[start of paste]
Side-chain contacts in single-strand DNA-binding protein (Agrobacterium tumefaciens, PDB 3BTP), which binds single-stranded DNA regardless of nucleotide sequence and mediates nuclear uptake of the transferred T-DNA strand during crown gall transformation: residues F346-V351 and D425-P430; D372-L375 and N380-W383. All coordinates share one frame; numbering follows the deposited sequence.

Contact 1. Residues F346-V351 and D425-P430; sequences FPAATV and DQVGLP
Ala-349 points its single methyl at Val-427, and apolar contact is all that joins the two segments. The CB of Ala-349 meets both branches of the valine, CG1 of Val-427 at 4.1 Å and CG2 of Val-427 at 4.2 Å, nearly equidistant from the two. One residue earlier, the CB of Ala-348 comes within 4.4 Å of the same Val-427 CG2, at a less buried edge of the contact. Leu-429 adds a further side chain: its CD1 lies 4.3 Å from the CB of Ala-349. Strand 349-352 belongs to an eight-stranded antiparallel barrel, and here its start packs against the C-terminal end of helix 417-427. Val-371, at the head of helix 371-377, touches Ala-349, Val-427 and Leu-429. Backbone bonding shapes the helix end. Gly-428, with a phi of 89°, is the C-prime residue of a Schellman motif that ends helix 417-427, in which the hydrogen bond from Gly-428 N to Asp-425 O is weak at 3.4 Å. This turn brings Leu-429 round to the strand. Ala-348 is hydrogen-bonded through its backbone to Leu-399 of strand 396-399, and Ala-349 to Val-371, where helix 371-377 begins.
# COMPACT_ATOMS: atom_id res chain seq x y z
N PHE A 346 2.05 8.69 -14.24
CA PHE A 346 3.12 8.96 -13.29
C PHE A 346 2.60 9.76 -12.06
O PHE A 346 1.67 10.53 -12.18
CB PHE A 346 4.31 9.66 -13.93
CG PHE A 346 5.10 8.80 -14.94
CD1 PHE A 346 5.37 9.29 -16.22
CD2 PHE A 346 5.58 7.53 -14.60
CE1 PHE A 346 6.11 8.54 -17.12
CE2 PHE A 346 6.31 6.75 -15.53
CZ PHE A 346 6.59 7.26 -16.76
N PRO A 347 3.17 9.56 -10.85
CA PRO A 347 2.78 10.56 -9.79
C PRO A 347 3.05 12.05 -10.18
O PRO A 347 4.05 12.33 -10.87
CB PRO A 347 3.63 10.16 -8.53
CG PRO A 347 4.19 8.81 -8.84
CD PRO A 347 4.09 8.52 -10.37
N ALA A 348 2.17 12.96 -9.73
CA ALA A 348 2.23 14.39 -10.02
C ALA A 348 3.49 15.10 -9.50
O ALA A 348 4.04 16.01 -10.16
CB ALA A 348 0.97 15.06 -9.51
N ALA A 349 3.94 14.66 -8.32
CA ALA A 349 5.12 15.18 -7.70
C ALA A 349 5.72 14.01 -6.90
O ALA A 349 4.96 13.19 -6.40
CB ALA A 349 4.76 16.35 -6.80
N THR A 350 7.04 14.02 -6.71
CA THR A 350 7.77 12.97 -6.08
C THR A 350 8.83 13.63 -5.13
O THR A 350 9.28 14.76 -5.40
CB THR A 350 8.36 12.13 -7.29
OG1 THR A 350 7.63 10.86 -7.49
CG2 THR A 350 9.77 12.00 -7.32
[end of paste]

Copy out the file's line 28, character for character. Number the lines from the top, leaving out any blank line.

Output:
N ALA A 349 3.94 14.66 -8.32